I asked "What is the mathematical relationship between those forces and price action?" If I could find the answer to that question, I could predict future price action, at least within domains. I needed an new insight.

Such an insight came to me the morning of January 23rd, 1996. As I awoke, an idea came that said,

"It's energy absorbion. Compute the energy being absorbed from the universe, and it will tell you where prices are going, for prices are energy."

That insight became the XGO program, because for any market X, it computes where that market will GO. Incredibly, it computes this from only one piece of information - the date of first trade. Price energy is computed for any future date after that. No past prices are ever used. None are needed. Just one formula. Very simple.

At first it may seem incredible that this can be done. But it is really not. If one understands the equations of motion of a ballistic body, such as an arrow shot into the air, one can compute its flight path. One simply needs the formula, and the launch data, such as weight of the arrow, the initial angle, the velocity, and the acceleration. From there it is "plug in the numbers and turn the crank." XGO, in a similar manner, computes the "energy flight path" of a market launched into the universe.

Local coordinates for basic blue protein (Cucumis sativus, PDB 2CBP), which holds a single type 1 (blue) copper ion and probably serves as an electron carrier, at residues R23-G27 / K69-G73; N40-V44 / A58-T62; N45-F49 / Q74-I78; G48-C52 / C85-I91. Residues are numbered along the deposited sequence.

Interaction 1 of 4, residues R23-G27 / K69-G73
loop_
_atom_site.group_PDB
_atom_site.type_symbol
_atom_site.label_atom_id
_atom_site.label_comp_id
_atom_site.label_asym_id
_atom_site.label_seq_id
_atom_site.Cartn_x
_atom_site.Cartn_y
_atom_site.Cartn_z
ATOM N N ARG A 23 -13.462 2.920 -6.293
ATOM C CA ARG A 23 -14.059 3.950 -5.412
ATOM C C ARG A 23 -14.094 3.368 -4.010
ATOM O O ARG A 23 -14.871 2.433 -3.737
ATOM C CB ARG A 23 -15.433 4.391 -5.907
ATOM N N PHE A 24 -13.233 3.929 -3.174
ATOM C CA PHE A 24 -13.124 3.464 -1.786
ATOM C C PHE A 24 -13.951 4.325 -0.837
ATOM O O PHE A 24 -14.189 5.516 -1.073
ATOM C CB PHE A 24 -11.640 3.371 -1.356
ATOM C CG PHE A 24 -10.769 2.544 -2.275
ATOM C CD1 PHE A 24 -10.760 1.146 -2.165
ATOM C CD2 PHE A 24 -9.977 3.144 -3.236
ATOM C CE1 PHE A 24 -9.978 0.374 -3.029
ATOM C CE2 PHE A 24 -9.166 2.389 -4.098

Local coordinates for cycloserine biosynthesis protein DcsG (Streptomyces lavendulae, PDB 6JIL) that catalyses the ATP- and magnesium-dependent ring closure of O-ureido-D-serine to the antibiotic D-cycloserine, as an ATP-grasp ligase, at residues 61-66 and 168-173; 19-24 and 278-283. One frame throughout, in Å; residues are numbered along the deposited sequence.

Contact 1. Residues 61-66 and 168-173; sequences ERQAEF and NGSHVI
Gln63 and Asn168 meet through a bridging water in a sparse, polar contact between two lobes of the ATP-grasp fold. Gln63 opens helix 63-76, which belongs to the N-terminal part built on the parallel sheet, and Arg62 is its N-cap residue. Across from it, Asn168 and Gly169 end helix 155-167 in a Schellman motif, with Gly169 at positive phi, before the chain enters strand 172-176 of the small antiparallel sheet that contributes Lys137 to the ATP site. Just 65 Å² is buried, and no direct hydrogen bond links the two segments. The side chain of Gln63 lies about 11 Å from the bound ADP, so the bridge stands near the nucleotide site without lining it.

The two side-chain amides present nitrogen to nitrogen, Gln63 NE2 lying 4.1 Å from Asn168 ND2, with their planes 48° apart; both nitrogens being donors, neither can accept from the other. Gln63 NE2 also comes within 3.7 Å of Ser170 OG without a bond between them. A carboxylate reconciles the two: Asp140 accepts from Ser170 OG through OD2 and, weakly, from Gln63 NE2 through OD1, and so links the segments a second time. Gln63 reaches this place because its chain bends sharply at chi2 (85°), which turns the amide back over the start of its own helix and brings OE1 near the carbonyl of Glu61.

The XGO formula captures the harmony of energy flow from the universe into a stock, a commodity, or a person. It translates the graphical beauty and power seen in The Face of God pattern into a number. That number represents the energy that moves price. It shows the direction of motion, the relative magnitude, and the dates of turns.